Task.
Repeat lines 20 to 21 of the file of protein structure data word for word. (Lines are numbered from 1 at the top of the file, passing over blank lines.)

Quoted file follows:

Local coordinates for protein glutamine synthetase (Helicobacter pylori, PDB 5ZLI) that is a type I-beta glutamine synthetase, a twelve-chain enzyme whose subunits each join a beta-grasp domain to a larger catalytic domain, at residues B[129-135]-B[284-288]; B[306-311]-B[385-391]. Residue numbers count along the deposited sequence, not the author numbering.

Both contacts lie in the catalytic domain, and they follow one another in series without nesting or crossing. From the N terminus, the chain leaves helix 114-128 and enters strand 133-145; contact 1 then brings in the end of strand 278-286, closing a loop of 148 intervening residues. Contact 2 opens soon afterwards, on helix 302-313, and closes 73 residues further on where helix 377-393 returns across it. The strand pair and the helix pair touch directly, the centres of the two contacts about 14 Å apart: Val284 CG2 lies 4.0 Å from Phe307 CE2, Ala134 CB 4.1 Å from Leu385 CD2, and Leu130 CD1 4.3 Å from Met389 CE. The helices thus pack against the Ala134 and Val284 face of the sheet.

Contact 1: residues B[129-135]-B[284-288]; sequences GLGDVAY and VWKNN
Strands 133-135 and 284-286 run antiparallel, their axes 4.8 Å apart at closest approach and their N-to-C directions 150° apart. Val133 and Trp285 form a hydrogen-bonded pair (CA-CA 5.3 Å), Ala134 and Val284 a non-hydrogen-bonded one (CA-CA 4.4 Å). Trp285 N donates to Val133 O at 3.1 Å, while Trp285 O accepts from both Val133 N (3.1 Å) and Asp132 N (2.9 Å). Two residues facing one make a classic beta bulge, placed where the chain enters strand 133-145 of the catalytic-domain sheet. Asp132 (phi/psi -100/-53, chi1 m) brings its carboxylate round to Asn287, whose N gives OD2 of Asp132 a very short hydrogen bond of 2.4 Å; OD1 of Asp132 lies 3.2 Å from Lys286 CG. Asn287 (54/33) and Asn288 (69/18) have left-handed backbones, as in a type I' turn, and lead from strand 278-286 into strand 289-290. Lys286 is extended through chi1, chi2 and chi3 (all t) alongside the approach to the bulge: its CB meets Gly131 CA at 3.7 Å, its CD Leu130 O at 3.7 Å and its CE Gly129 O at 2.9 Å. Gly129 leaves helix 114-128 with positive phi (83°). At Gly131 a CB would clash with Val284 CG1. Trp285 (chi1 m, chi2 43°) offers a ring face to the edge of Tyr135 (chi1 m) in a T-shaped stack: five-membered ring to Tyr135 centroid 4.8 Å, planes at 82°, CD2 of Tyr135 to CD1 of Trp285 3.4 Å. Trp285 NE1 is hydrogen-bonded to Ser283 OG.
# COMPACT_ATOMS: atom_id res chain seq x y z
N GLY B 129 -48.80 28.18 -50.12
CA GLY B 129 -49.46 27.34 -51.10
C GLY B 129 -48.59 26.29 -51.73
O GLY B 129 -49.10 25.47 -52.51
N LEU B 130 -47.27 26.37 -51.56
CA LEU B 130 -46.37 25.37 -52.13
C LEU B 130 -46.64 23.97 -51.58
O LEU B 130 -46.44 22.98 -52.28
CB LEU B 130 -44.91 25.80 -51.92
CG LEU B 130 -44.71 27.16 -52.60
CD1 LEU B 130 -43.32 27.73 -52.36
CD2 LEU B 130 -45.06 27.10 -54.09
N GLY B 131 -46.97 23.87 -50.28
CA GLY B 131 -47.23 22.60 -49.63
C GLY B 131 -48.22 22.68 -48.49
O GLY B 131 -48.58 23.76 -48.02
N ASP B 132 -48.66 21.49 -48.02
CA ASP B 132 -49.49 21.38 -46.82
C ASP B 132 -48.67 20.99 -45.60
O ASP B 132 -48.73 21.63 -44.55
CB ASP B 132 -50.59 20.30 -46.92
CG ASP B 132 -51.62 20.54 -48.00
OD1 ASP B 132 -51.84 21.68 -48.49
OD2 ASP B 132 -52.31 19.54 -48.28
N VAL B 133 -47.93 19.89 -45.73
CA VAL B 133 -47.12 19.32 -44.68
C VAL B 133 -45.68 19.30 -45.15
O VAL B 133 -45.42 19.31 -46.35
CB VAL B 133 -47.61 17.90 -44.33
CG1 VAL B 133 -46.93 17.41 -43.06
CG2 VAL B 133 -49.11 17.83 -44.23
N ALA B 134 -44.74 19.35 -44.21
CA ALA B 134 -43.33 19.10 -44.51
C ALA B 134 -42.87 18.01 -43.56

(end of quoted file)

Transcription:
C GLY B 131 -48.22 22.68 -48.49
O GLY B 131 -48.58 23.76 -48.02